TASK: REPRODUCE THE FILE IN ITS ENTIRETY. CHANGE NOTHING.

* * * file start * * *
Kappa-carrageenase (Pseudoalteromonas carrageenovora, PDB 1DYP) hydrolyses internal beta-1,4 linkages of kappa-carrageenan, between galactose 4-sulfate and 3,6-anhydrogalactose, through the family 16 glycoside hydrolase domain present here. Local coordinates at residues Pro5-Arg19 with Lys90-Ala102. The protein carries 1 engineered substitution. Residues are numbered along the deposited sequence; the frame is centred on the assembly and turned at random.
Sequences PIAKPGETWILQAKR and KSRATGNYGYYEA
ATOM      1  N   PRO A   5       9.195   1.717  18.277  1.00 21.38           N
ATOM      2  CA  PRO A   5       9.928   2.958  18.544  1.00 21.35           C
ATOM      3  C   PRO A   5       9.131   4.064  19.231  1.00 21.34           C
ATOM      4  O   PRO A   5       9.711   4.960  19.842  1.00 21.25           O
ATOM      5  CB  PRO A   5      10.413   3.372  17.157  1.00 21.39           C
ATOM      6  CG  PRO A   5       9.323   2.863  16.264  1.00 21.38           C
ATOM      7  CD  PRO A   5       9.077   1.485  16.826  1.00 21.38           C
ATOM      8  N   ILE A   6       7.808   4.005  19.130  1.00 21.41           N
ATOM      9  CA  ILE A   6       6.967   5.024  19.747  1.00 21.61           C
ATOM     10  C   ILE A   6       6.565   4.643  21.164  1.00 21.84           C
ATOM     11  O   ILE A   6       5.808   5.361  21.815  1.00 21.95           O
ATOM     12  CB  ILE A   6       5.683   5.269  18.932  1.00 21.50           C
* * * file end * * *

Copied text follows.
Kappa-carrageenase (Pseudoalteromonas carrageenovora, PDB 1DYP) hydrolyses internal beta-1,4 linkages of kappa-carrageenan, between galactose 4-sulfate and 3,6-anhydrogalactose, through the family 16 glycoside hydrolase domain present here. Local coordinates at residues Pro5-Arg19 with Lys90-Ala102. The protein carries 1 engineered substitution. Residues are numbered along the deposited sequence; the frame is centred on the assembly and turned at random.
Sequences PIAKPGETWILQAKR and KSRATGNYGYYEA
ATOM      1  N   PRO A   5       9.195   1.717  18.277  1.00 21.38           N
ATOM      2  CA  PRO A   5       9.928   2.958  18.544  1.00 21.35           C
ATOM      3  C   PRO A   5       9.131   4.064  19.231  1.00 21.34           C
ATOM      4  O   PRO A   5       9.711   4.960  19.842  1.00 21.25           O
ATOM      5  CB  PRO A   5      10.413   3.372  17.157  1.00 21.39           C
ATOM      6  CG  PRO A   5       9.323   2.863  16.264  1.00 21.38           C
ATOM      7  CD  PRO A   5       9.077   1.485  16.826  1.00 21.38           C
ATOM      8  N   ILE A   6       7.808   4.005  19.130  1.00 21.41           N
ATOM      9  CA  ILE A   6       6.967   5.024  19.747  1.00 21.61           C
ATOM     10  C   ILE A   6       6.565   4.643  21.164  1.00 21.84           C
ATOM     11  O   ILE A   6       5.808   5.361  21.815  1.00 21.95           O
ATOM     12  CB  ILE A   6       5.683   5.269  18.932  1.00 21.50           C